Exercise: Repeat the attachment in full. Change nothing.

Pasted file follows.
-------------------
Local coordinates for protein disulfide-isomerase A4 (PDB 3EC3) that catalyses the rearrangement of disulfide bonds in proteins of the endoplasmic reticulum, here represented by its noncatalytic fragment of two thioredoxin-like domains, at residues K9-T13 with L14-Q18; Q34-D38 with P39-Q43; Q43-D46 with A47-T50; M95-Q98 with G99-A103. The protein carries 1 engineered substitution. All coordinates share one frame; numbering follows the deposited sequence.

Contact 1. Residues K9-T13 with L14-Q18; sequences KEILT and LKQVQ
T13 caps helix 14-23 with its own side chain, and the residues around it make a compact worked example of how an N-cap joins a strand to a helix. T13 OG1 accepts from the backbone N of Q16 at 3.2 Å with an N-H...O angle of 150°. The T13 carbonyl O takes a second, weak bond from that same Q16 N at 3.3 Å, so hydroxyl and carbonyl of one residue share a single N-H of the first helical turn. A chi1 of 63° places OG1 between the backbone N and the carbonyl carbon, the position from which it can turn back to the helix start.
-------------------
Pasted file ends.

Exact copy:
Local coordinates for protein disulfide-isomerase A4 (PDB 3EC3) that catalyses the rearrangement of disulfide bonds in proteins of the endoplasmic reticulum, here represented by its noncatalytic fragment of two thioredoxin-like domains, at residues K9-T13 with L14-Q18; Q34-D38 with P39-Q43; Q43-D46 with A47-T50; M95-Q98 with G99-A103. The protein carries 1 engineered substitution. All coordinates share one frame; numbering follows the deposited sequence.

Contact 1. Residues K9-T13 with L14-Q18; sequences KEILT and LKQVQ
T13 caps helix 14-23 with its own side chain, and the residues around it make a compact worked example of how an N-cap joins a strand to a helix. T13 OG1 accepts from the backbone N of Q16 at 3.2 Å with an N-H...O angle of 150°. The T13 carbonyl O takes a second, weak bond from that same Q16 N at 3.3 Å, so hydroxyl and carbonyl of one residue share a single N-H of the first helical turn. A chi1 of 63° places OG1 between the backbone N and the carbonyl carbon, the position from which it can turn back to the helix start.